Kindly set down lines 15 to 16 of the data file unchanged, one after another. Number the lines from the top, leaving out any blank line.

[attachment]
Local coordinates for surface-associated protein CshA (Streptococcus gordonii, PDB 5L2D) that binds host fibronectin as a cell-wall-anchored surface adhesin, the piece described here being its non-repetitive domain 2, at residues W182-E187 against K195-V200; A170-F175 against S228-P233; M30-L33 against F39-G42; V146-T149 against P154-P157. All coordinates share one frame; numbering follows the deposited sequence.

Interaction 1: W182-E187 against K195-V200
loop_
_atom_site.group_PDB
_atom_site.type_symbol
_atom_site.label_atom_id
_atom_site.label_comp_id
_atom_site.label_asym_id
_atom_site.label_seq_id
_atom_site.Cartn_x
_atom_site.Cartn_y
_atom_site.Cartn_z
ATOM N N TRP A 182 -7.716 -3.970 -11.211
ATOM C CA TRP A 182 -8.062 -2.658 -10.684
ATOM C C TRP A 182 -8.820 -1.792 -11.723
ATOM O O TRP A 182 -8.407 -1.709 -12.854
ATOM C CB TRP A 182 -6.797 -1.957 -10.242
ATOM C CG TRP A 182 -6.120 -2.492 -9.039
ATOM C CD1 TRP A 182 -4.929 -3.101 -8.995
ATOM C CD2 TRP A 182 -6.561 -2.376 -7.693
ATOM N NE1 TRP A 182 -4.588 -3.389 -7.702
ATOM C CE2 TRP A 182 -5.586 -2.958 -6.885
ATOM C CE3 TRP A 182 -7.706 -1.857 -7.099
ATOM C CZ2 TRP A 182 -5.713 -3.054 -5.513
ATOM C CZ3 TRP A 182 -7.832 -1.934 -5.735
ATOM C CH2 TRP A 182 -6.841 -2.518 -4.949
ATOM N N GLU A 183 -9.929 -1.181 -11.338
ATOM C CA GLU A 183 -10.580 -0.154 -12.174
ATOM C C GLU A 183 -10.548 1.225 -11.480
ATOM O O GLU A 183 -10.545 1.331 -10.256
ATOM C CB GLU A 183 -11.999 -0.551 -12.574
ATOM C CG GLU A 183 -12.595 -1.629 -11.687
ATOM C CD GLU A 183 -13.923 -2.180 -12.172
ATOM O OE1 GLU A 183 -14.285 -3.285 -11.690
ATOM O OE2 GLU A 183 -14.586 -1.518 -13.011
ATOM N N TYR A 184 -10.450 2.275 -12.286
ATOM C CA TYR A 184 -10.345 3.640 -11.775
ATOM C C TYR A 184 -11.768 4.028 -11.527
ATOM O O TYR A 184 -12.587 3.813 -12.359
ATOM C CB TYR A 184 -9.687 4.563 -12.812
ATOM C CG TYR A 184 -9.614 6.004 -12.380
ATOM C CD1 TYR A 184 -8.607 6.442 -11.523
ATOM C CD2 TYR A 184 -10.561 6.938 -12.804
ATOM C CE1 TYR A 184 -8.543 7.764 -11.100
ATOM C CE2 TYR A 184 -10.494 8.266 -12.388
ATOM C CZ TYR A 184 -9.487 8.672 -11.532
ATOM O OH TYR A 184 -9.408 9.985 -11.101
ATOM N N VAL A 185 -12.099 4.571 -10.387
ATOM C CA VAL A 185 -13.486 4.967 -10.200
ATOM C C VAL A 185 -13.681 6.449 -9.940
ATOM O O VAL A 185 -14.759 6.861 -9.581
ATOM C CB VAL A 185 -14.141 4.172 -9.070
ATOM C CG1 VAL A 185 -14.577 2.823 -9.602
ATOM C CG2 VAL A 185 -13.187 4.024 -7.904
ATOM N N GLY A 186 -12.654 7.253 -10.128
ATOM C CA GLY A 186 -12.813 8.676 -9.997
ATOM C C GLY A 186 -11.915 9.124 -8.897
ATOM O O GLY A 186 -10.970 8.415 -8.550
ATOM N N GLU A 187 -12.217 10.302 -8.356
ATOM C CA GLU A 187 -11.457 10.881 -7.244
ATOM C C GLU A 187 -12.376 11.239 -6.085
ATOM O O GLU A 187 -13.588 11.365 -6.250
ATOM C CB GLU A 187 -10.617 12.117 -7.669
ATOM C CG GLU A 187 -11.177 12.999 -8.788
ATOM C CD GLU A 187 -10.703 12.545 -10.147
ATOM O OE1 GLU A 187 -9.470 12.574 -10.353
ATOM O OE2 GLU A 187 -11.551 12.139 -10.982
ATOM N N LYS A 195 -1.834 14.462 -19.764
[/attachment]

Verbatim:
ATOM C C TRP A 182 -8.820 -1.792 -11.723
ATOM O O TRP A 182 -8.407 -1.709 -12.854